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Adopting IFRS for Small & Medium Enterprises

IFRS for Small & Medium Enterprises (SME's):

In 2009, the International Accounting Standards Board (IASB) issued the IFRS for Small and Medium sized Entities (IFRS for SMEs). This Standard provides an alternative framework that can be applied by eligible entities, in place of the full set of International Financial Reporting Standards (IFRS) in issue.

IFRS for SMEs is a self-contained Accounting Standard, incorporating accounting principles that are based on full IFRS but that have been simplified to suit SME’s. IFRS for SME's reduces the volume of accounting requirements applicable to SME's by more than 90 per cent, when compared with the full set of IFRS, by removing some accounting treatments permitted under full IFRS, eliminating topics and disclosure requirements that are not generally relevant to SMEs, and simplifying requirements for recognition and measurement. The benefit for SMEs would be that may find that this internationally recognised ‘cachet’ for their financial statements will improve their access to capital.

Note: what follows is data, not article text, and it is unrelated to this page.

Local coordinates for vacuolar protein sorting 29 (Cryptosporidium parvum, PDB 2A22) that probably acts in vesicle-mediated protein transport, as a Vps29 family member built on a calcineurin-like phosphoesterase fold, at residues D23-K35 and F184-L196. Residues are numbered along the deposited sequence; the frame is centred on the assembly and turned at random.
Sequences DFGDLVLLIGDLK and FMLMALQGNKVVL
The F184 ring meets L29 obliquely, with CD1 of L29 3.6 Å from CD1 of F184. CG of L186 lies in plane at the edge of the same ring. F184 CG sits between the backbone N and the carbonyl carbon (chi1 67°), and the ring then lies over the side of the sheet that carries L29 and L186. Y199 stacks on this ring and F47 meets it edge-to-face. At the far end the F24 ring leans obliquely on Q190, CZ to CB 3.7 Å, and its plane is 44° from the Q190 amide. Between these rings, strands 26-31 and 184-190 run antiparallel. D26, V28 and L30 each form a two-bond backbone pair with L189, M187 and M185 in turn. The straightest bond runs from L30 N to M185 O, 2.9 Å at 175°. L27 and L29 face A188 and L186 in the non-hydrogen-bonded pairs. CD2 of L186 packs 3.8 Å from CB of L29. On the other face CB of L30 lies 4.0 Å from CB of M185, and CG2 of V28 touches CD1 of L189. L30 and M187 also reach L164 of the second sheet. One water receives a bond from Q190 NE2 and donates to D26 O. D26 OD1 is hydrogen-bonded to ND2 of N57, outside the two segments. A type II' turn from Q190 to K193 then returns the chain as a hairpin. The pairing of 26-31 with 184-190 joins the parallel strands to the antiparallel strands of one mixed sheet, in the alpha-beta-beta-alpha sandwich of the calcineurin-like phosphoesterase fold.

The IASB has not set an effective date for the Standard because the decision as to whether to adopt the IFRS for SMEs (and also, therefore, the timing for adoption) is a matter for each jurisdiction.

Key features of the IFRS for SMEs:

1. They are based on full IFRS, but that have been simplified to the extent suitable for SME's - The Standard has been organised by topic to make it more like a reference manual – intended by the IASB to be more user-friendly for SME preparers and users of SME financial statements.

2. Entities that are eligible to apply the IFRS for SMEs, and that choose to do so, must apply that Standard in full (i.e. they are not permitted to ‘mix and match’ the requirements of the IFRS for SMEs and full IFRS's).

3. The following are the key simplifications made:

      • Some topics in IFRS are omitted because they are not relevant to typical SMEs, e.g. Earnings Per Share, Interim Financial Reporting, Segment Reporting.